I hope this gave you some ideas for helping students keep the math fresh!  If you are looking for ways to keep it fresh over summer break or just need a good end of year review packet, I have math review packets for students going from 5th to 6th grade, 6th to 7th grade, 7th to 8th grade, and pre-algebra to algebra I in my tpt store for $4 each.    Each packet contains detailed explanations of how to do the various types of problems, worked-out examples (showing each step), and 100 practice problems.  Click the pictures below for more information on each packet.

Slide1 math review packet new cover math review packet for 7th-8th grade pic1 Slide1


Thanks for reading,


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How Parents Can Help their Middle School Children Succeed in Math

I was at a meeting today where we were discussing some of the challenges that we face as math educators and things that we can do to help boost student achievement.  One of the things that was brought up at the meeting was parental involvement in children’s learning of math.  Many of our students’ parents did not learn to do things the same way that we are teaching their children to do them.  Many do not remember the math they learned in 6th-8th grade.  Many struggled with math when they were growing up and therefore do not feel confident helping their children with it.  For all of those reasons (and more), a large number of parents do not know how to help their child be successful in math.

In reflecting on this, I came up with the following list of some of the ways in which I think that parents can help their child succeed in middle school math:

help your child succeed in middle school math

I would love to hear your suggestions, as well, so feel free to leave a comment with your suggestions on how parents can help their children succeed!


Thanks for reading,



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Test Prep: Doesn’t Have to Be a Big Deal

test prep

Let me start by stating for the record that I HATE STANDARDIZED TESTS!

Growing up I didn’t mind them at all.  I didn’t find them stressful and I always did extremely well on them.  I didn’t start hating standardized tests until I did my Junior Field Experience at a “struggling” middle school that had to bring up their test scores.  There was a huge emphasis placed on preparing for the tests at that school by taking practice tests and having students begin each class by working on pages from their big test prep packets.  I HATED those test prep packets and swore that I would never “teach to the test” when I became a teacher.

Two years later, when I had my own classroom, I did absolutely nothing to prepare my students for the standardized tests they had to take.  I was convinced that my daily lessons would be enough to prepare the students for the test and that they would do fantastic on the test even without any kind of test prep.  My students did okay on their standardized tests that year.  For the most part, their scores were pretty consistent with their scores from the previous years – some went up slightly and others went down slightly.  They definitely weren’t bad, but they weren’t wonderful, either, which disappointed me.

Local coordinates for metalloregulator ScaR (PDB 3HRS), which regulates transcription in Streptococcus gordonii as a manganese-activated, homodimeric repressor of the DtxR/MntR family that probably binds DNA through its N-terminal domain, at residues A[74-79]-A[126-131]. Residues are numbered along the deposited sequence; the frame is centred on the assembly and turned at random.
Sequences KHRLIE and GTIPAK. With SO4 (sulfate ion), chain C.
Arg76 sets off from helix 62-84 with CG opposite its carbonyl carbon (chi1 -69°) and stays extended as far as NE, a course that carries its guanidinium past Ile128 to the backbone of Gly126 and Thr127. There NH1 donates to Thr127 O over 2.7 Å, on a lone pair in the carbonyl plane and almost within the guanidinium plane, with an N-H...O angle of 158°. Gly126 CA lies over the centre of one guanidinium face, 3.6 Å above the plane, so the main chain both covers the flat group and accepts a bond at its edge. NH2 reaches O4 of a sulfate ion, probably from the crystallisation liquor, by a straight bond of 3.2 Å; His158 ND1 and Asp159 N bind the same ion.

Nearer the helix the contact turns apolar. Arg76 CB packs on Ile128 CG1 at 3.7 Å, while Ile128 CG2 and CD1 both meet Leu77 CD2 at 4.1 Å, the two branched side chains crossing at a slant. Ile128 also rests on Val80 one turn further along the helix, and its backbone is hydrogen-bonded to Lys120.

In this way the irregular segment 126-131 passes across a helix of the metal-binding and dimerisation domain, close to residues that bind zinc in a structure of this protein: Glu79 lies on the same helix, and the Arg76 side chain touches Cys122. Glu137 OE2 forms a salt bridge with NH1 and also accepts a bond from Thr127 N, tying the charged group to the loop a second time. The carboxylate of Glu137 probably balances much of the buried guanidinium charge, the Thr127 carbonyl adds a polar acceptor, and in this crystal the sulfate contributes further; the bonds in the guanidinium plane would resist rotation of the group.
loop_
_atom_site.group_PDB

My second year teaching, my school got a new principal who was obsessed with standardized tests.  We had to give our students practice tests, complete test prep books, and complete online test prep programs.  There had to be some form of test prep in my lesson plans each and every day.  My students did extremely well on the standardized tests that year, but I found the year extremely stressful for me as a teacher and for my students, as well.

My third year teaching, my school got yet another new principal, who did away with the practice tests, online test prep, and book test prep.  I was relieved, but at the same time I didn’t want my students’ scores to go down.  I realized that there needed to be a balance between doing nothing to prepare for tests and focusing solely on the tests.  What I decided to do was spend a little bit of time each week simply reviewing old skills.

I begin every class period with a “do now”.  My “do nows” are typically two questions based on the previous day’s lesson.  What I decided to do my 3rd year in the classroom, was change my Monday “do nows” to review questions.  I call my Monday “do nows” “no calculator reviews” (or NCRs).  I put up 6 questions that review old skills on my interactive whiteboard for the students to complete (obviously) without a calculator.  I let them look back in their notebooks to refresh their memory on how to do the problems and sometimes let them work with a partner.  The idea is just to get the students to remember how to do skills that they learned earlier in the year.  I typically give them about 10 minutes to do the problems and then we review them.  I then move on to the day’s lesson.  Below is an example of one of my 6th grade NCRs.

no calculator review

My students did as well on their standardized tests the year that I started doing NCRs as they did the year that was focused solely on test prep, so I know that they are working.  I am not stressed and my students are not stressed.  In fact, they don’t even realize that their weekly NCRs relate to the standardized tests that they will be taking.  It’s easy, quick, and effective…I love it!

Thanks for reading,